Michigan bill to unravel privatization of non-instructional services heads to Whitmer’s desk
Privatization has been popular among Michigan school districts
A bill before the Michigan Senate would roll back three decades of private contracting for non-instructional school services, a widely used practice. House Bill 4356 do this by undoing a law that lets districts contract out for these services without having to negotiate with unions.
Under current law, unions for non-instructional services are treated “on an equal basis with other bidders,” per a House Fiscal Agency analysis of the bill. Prohibited topics of negotiation include the school’s decision to hire a third party and the identity of that third party. That prohibition would be eliminated if House Bill 4356 were enacted.
The bill passed the Michigan House last week and the Senate Labor Committee this week. It’s headed to the full Senate next. To be enacted into law, the bill would need to be passed in identical forms in the House and Senate, then signed by Gov. Gretchen Whitmer.
A House Fiscal Agency explainer of the bill is pictured below:
The Senate Labor Committee held a hearing on this bill. Its advocates said the bill would benefit employees who “have taken a beating over the last decades” and would remove a law that “was made to punish school employees.”
Steve Delie, director of labor policy at the Mackinac Center, recently published a legislative testimony on this subject. In it, he said that school districts prefer to contract out some services to private entitities.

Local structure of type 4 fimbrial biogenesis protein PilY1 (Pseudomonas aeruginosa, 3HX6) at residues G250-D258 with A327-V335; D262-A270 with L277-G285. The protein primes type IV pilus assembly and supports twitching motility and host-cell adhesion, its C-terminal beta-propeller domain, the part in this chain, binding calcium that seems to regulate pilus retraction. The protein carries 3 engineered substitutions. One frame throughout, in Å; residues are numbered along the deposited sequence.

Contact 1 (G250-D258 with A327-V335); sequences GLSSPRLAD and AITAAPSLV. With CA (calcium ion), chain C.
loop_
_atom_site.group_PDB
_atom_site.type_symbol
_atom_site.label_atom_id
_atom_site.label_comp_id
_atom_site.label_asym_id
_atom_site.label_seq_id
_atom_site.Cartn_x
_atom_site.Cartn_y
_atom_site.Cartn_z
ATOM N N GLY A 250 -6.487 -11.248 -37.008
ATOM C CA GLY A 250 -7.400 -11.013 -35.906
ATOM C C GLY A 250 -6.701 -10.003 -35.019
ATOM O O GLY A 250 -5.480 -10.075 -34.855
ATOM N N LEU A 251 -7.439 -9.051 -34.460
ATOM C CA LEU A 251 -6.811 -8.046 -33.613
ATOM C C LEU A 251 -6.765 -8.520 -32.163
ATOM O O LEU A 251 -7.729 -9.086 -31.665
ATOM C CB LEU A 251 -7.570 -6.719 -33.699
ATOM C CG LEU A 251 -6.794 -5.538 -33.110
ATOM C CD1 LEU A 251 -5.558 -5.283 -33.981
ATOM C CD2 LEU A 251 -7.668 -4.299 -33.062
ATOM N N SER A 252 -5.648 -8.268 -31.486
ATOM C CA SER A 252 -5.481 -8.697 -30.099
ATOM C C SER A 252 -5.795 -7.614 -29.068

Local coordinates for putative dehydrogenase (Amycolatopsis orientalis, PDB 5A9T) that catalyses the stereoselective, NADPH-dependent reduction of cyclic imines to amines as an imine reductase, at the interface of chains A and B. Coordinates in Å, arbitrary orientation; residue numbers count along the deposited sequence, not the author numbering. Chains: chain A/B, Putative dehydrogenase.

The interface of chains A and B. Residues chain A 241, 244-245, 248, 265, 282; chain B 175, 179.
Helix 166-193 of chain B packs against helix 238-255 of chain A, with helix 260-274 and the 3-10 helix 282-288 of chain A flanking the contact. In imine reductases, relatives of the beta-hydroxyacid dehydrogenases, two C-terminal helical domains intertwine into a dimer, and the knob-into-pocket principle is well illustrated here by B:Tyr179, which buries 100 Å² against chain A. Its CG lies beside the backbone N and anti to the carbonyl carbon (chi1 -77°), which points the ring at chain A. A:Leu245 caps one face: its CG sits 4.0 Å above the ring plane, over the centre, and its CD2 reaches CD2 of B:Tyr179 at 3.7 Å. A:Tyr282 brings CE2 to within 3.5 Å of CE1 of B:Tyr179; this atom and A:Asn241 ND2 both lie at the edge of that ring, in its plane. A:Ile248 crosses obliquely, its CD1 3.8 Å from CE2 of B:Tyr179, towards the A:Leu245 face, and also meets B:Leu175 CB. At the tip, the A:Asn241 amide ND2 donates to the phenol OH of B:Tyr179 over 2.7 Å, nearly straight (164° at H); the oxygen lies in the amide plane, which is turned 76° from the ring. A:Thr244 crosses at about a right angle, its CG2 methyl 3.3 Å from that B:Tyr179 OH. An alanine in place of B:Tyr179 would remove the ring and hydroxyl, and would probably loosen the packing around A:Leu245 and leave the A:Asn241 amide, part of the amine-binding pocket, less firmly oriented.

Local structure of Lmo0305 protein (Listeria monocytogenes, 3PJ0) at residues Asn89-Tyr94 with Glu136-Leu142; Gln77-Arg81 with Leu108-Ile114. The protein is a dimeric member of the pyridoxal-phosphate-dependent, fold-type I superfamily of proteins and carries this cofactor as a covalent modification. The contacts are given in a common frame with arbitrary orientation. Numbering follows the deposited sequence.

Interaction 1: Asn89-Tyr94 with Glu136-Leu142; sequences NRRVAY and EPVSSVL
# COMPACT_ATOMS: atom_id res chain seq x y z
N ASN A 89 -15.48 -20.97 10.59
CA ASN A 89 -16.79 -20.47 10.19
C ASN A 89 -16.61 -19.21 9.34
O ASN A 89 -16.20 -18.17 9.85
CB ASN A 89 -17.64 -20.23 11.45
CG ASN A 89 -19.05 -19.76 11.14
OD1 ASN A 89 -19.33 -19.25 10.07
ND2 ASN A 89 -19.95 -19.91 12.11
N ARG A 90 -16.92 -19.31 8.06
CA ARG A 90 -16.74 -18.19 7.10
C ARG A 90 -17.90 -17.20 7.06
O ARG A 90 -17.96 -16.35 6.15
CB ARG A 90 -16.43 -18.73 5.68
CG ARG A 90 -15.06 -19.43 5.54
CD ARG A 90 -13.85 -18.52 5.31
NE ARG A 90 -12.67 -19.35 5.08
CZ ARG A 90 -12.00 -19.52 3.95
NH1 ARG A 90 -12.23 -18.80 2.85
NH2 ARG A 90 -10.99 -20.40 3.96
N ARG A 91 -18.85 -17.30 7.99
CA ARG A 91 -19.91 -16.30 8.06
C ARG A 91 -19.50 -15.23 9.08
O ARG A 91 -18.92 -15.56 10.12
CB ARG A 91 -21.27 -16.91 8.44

“Such a repeal would be shortsighted, as these services have been overwhelmingly popular with schools as the best available option on the market,” Delie testified.
Contracting out dates back to 1994 and has become more popular. In 2001, 30% of school districts contracted in one of the non-instructional fields: custodial, transportation services and food service. By 2020, 44.5% of districts contracted for food services, 50.5% contracted for custodial services, and 28.2% contracted for transportation services.
Michigan schools favor privatization. Some 86.1% of districts say they are satisfied with the current system, and only 1.4% say they are dissatisfied.
Ewan Hayes is a Michigan Capitol Confidential intern.
Michigan Capitol Confidential is the news source produced by the Mackinac Center for Public Policy. Michigan Capitol Confidential reports with a free-market news perspective.